Wood in the Landscape: Decks Part II
by Daniel Winterbottom
Last week, Part I of this series discussed the origins of wood decks and basic framing systems. This week our five part series continues with the fundamentals of foundations.
The structural integrity of a deck begins with the foundation, and, unlike a house with a continuous perimeter concrete foundation, deck foundations are typically footings that receive concentrated loads at specific isolated points. To create a stable structure, the framing must transfer the loads at the corners to the posts and to intermediate points along the beam's length.
Computing Loads on Foundations
The loads that are transferred include the live loads (people and movable items on the deck) and the dead loads (the weight of the structure itself). The live loads plus the increasing dead loads transfer from the decking through the joists, beams, and posts above grade, through the concrete pier and spread footing, and into the ground.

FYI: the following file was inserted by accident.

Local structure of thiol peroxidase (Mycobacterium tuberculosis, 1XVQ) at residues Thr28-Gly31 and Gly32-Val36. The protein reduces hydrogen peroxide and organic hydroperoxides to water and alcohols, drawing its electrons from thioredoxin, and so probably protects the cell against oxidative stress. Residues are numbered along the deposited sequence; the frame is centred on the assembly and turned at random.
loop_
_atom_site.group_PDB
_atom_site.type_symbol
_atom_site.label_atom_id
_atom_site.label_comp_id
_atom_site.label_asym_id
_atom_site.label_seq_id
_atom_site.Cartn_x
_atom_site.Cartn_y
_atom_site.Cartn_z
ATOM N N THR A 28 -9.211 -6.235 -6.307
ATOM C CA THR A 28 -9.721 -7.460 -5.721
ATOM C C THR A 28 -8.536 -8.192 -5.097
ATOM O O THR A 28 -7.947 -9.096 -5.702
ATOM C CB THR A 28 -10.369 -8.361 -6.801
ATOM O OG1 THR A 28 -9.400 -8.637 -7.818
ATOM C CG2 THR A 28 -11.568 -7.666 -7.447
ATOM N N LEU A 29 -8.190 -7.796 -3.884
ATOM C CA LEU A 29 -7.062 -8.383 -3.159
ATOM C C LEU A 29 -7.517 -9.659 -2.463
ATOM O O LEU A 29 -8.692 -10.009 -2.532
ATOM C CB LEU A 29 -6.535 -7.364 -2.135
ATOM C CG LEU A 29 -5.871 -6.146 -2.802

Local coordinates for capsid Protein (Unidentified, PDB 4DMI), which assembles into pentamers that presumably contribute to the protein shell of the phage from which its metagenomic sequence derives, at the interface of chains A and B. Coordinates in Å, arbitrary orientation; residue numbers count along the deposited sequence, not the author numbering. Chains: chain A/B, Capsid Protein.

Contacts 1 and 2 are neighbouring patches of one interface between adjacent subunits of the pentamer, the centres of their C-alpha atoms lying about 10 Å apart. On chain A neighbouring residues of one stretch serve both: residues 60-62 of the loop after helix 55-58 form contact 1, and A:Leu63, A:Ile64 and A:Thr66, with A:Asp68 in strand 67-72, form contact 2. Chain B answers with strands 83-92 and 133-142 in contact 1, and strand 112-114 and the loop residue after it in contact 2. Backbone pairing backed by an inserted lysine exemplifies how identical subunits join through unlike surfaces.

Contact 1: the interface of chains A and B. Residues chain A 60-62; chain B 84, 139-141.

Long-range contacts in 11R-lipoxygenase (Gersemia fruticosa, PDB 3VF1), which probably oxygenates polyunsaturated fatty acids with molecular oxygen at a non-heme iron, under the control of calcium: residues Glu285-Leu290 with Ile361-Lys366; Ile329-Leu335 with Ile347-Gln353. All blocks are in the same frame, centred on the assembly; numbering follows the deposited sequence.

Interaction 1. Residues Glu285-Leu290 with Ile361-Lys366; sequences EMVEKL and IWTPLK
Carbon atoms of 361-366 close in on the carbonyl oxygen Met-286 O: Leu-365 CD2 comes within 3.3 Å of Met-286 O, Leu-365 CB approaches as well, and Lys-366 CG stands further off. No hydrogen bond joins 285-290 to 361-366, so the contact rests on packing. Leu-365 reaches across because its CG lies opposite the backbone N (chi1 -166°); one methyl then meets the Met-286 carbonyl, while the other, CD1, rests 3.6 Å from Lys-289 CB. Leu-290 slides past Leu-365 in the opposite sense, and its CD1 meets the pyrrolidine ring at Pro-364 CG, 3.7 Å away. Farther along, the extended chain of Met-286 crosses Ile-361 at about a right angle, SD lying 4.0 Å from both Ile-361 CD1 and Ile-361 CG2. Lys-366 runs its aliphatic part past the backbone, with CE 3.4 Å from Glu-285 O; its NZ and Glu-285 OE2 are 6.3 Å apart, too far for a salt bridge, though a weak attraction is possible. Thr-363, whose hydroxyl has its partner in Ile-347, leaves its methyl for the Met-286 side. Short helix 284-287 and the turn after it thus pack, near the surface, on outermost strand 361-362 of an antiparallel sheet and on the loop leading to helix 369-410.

The footing is sized to carry the total loads, which is determined by combining the live and dead loads. If the loads are equally distributed, one can determine the "footprint" of the footing: Divide the total load on all the footings by the number of footings; then divide the load on each footing by the bearing capacity of the soil.
To determine the total load, multiply the total deck square footage by the design live and dead loads. Most codes require a deck to support an estimated live load of 40 pounds per square foot (psf) combined with a 10 psf dead load for a total of 50 psf. However some require a structure sized for 60 psf. Check with the applicable local codes for the locale of the project.
For estimating purposes, a beam carries the weight of the deck halfway between it and the next beam or ledger; this is called the tributary load.
This article is the second in a five-part series. It was excerpted from Wood in the Landscape: A Practical Guide to Specification and Design, with permission of the publisher, John Wiley & Sons.